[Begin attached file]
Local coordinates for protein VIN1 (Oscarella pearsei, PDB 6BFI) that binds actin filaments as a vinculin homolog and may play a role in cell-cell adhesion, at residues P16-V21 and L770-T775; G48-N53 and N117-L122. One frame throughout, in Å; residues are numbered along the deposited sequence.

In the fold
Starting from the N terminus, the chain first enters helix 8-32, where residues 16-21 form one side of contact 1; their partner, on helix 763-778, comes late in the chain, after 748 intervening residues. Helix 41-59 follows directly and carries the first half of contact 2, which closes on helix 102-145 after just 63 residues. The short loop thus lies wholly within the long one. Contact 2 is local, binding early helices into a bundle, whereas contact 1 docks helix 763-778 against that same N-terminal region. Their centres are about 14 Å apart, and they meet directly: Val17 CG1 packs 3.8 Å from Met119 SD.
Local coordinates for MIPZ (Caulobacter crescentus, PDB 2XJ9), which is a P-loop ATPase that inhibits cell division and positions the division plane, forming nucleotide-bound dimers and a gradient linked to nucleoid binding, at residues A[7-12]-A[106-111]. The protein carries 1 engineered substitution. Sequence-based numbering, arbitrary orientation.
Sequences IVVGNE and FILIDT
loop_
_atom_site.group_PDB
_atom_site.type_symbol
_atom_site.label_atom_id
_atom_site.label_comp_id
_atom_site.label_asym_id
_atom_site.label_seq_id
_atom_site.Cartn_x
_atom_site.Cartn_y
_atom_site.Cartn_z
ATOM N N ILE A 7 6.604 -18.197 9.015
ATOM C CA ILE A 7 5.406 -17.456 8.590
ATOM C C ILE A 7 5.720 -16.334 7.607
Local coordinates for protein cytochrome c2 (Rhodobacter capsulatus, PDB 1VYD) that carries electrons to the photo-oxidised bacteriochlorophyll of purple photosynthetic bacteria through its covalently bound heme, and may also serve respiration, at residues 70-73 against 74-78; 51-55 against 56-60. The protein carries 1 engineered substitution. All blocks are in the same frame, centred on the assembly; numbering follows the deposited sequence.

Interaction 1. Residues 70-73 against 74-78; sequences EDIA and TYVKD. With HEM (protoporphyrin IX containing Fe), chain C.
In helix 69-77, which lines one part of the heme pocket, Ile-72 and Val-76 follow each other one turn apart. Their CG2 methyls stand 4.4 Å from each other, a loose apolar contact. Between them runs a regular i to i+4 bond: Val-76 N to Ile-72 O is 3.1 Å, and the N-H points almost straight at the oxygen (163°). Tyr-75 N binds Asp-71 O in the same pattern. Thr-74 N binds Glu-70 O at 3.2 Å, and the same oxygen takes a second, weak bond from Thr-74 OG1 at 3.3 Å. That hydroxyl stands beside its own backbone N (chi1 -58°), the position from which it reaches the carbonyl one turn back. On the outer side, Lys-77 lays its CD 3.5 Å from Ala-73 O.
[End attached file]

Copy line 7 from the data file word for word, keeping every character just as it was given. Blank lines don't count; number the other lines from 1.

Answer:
_atom_site.group_PDB